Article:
The Indian guru Sri Sri Ravi Shankar's efforts to encourage peace in Pakistan ended in an armed attack, but he still believes dialogue is the best path with the Taliban. The globe-trotting yogi, known for his flowing hair and beard and perpetually sunny disposition, had brought his Art of Living Foundation to Pakistan in 2004 in hopes of encouraging stress relief through breathing exercises and non-denominational meditation. Armed gunmen burned down the center in Islamabad in March after charges by some in Pakistan that yoga, rooted in the spiritual history of historic rival India, conflicted with Islamic values. Dialogue is the way," Shankar, clad as always in white robes, told AFP on a visit to Washington.
California Governor Jerry Brown on Saturday signed into law a bill that clears away possible state-level obstacles to alternative currencies such as bitcoin. The legislation repeals what backers said was an outdated California law prohibiting commerce using anything but U.S. currency. Democratic Assemblyman Roger Dickinson, the bill's author, said earlier this week the bill reflects the popularity of forms of payment already in use in California like bitcoin and that even rewards points from businesses, such as Starbucks Stars, could technically be considered illegal without an update to currency law in the nation's most populous state. California lawmakers approved the measure on Monday, just days after the failed Tokyo-based bitcoin exchange Mt. Gox received court approval to begin bankruptcy proceedings in the United States as it awaits approval of a settlement with U.S. customers and a sale of its business.
WASHINGTON (AP) — The Libyan militant accused of masterminding the deadly 2012 Benghazi attacks that have become a flashpoint in U.S. politics appeared briefly for the first time in an American courtroom, pleading not guilty Saturday to a terrorism-related charge nearly two weeks after he was captured by special forces.
Police in Brazil fired tear gas Saturday to break up hundreds of protesters outside Rio de Janeiro's Maracana Stadium, where Colombia and Uruguay were playing a World Cup knock-out-stage match. About 350 anti-World Cup protesters marched toward the Maracana closely guarded by about 250 police, who fired tear gas to disperse them just as they came within sight of the stadium. An AFP correspondent saw police detain at least three demonstrators and frog march them away from the crowd. Mass protests erupted just over a year ago in Brazil, at first drawing hundreds of thousands of people into the streets to condemn the record $11 billion spent on the World Cup and shoddy schools, hospitals and public transport.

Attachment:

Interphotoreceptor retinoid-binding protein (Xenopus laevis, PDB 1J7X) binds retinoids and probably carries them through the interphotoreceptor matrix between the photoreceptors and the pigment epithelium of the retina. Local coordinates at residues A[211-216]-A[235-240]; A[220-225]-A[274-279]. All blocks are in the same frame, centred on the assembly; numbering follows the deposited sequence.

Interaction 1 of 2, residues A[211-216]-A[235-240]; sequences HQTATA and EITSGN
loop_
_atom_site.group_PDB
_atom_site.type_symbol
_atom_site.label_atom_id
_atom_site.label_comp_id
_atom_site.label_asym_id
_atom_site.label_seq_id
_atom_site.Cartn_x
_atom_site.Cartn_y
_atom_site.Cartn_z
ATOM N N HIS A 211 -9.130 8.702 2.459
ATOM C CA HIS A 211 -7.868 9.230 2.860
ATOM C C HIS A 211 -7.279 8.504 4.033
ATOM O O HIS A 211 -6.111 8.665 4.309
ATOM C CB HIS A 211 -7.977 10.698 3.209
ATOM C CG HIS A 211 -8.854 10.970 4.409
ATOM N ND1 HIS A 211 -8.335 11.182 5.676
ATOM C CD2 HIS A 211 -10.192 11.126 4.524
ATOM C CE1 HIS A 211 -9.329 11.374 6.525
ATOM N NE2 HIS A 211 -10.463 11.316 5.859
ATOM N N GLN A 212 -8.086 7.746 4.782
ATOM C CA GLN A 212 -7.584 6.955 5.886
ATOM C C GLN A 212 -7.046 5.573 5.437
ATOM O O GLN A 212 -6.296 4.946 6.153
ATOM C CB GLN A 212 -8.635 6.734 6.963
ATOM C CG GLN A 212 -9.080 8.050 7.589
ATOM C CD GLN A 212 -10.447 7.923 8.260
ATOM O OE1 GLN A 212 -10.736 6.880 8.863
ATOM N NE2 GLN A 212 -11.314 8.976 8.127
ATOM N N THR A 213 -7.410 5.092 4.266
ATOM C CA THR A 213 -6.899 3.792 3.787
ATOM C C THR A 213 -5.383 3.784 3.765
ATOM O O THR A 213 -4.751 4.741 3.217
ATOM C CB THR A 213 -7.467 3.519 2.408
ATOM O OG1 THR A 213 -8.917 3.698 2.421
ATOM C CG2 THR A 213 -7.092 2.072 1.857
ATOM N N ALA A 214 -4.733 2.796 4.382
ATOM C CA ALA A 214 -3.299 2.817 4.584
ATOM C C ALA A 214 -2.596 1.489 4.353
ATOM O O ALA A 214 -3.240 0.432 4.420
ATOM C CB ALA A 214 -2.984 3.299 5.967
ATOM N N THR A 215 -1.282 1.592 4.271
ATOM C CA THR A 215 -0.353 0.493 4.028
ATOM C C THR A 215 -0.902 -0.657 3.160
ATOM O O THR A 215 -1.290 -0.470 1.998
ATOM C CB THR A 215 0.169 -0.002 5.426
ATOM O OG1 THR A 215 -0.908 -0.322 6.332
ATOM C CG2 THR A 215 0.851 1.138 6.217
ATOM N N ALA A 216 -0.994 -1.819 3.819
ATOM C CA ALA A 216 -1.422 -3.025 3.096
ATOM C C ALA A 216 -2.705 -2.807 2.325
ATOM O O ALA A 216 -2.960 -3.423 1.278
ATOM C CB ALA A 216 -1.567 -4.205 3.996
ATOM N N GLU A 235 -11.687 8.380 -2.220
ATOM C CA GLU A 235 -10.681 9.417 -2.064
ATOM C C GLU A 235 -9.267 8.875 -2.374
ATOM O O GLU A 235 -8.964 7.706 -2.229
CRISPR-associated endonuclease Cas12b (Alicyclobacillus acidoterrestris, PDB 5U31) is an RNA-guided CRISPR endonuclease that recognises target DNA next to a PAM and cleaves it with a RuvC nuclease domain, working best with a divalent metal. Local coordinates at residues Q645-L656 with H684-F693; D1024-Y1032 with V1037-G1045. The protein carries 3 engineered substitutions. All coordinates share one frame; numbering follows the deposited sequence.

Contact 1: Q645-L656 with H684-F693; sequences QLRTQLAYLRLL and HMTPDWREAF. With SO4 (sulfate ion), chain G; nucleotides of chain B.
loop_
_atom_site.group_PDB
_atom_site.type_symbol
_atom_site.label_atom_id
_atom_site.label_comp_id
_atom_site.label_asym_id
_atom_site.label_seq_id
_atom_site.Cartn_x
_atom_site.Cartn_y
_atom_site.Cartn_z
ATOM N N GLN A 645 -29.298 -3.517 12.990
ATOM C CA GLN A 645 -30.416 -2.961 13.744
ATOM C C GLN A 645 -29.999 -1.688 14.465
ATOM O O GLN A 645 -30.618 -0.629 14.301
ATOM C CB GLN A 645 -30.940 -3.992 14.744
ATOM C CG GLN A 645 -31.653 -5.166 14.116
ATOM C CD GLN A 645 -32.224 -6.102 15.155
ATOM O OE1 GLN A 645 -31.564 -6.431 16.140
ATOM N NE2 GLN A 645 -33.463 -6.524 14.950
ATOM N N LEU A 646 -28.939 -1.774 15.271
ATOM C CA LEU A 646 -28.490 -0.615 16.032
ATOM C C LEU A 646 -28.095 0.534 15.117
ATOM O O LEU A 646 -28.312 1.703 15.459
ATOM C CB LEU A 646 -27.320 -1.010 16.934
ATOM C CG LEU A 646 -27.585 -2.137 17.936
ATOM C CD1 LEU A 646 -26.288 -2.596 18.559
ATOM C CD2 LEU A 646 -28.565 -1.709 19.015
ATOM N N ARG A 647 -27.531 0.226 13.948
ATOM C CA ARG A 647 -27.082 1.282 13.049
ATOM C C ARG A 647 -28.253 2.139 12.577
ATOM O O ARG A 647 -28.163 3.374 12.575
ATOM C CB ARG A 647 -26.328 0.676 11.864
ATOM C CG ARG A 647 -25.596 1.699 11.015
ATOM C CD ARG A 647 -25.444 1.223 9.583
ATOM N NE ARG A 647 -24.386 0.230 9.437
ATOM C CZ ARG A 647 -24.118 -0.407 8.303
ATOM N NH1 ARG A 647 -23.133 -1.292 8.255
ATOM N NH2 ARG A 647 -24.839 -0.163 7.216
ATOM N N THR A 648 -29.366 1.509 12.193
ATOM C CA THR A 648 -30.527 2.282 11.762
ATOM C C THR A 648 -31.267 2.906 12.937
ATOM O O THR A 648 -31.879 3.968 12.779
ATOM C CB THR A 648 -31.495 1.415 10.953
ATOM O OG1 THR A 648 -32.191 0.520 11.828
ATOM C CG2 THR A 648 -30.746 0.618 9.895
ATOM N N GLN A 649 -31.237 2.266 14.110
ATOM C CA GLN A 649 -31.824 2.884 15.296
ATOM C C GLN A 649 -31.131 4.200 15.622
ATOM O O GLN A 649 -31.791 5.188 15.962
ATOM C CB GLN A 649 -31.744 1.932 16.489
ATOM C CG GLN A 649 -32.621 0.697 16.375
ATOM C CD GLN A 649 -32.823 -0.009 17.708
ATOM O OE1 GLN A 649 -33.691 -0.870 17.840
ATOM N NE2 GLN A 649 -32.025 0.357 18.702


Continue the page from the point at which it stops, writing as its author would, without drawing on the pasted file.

The US Supreme Court will rule Monday on whether an employer can cite religious beliefs as a reason to limit employees' access to birth control. Saving the most sensitive issue for its last day of the current term, ahead of a three-month recess, the Supreme Court is also expected to be the site of protests from both sides of the issue as the hearing gets underway. The decision, hotly awaited since arguments on March 25, is the first related to President Barack Obama's signature health care reform since the court upheld the law two years ago. The controversy relates to four of the 20 contraception methods that the law requires be 100 percent reimbursed by insurance: two types of morning-after pills and two types of intrauterine devices, or IUDs.